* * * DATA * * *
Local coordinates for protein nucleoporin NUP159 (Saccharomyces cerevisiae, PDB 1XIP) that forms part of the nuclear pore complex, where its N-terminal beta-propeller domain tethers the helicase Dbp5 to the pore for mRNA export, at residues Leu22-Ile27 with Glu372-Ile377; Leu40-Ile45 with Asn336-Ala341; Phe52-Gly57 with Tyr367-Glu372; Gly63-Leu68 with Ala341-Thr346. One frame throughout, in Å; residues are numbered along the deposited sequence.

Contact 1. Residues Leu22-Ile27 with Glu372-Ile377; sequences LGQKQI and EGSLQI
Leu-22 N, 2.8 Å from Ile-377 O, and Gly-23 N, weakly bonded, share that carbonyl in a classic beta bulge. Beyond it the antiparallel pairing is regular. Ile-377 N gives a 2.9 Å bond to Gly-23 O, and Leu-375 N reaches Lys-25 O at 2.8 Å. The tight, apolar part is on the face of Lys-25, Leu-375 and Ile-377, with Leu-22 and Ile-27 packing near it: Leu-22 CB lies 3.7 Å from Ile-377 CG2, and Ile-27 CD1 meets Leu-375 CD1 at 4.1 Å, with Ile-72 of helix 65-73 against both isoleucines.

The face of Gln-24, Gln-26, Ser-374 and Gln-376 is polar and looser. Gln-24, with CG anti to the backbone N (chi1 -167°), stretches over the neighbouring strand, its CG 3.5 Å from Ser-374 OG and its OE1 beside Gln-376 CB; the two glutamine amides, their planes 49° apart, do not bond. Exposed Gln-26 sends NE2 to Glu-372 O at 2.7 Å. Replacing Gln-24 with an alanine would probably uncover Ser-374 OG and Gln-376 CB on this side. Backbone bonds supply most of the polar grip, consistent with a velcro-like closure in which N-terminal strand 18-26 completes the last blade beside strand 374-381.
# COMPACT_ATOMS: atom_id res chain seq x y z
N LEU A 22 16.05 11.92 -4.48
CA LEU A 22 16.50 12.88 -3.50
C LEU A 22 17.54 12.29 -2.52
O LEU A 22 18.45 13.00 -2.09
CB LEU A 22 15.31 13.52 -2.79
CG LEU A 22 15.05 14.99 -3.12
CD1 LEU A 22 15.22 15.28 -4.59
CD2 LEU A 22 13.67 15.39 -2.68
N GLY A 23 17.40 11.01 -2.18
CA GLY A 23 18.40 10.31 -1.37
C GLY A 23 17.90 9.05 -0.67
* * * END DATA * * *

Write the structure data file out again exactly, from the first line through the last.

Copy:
Local coordinates for protein nucleoporin NUP159 (Saccharomyces cerevisiae, PDB 1XIP) that forms part of the nuclear pore complex, where its N-terminal beta-propeller domain tethers the helicase Dbp5 to the pore for mRNA export, at residues Leu22-Ile27 with Glu372-Ile377; Leu40-Ile45 with Asn336-Ala341; Phe52-Gly57 with Tyr367-Glu372; Gly63-Leu68 with Ala341-Thr346. One frame throughout, in Å; residues are numbered along the deposited sequence.

Contact 1. Residues Leu22-Ile27 with Glu372-Ile377; sequences LGQKQI and EGSLQI
Leu-22 N, 2.8 Å from Ile-377 O, and Gly-23 N, weakly bonded, share that carbonyl in a classic beta bulge. Beyond it the antiparallel pairing is regular. Ile-377 N gives a 2.9 Å bond to Gly-23 O, and Leu-375 N reaches Lys-25 O at 2.8 Å. The tight, apolar part is on the face of Lys-25, Leu-375 and Ile-377, with Leu-22 and Ile-27 packing near it: Leu-22 CB lies 3.7 Å from Ile-377 CG2, and Ile-27 CD1 meets Leu-375 CD1 at 4.1 Å, with Ile-72 of helix 65-73 against both isoleucines.

The face of Gln-24, Gln-26, Ser-374 and Gln-376 is polar and looser. Gln-24, with CG anti to the backbone N (chi1 -167°), stretches over the neighbouring strand, its CG 3.5 Å from Ser-374 OG and its OE1 beside Gln-376 CB; the two glutamine amides, their planes 49° apart, do not bond. Exposed Gln-26 sends NE2 to Glu-372 O at 2.7 Å. Replacing Gln-24 with an alanine would probably uncover Ser-374 OG and Gln-376 CB on this side. Backbone bonds supply most of the polar grip, consistent with a velcro-like closure in which N-terminal strand 18-26 completes the last blade beside strand 374-381.
# COMPACT_ATOMS: atom_id res chain seq x y z
N LEU A 22 16.05 11.92 -4.48
CA LEU A 22 16.50 12.88 -3.50
C LEU A 22 17.54 12.29 -2.52
O LEU A 22 18.45 13.00 -2.09
CB LEU A 22 15.31 13.52 -2.79
CG LEU A 22 15.05 14.99 -3.12
CD1 LEU A 22 15.22 15.28 -4.59
CD2 LEU A 22 13.67 15.39 -2.68
N GLY A 23 17.40 11.01 -2.18
CA GLY A 23 18.40 10.31 -1.37
C GLY A 23 17.90 9.05 -0.67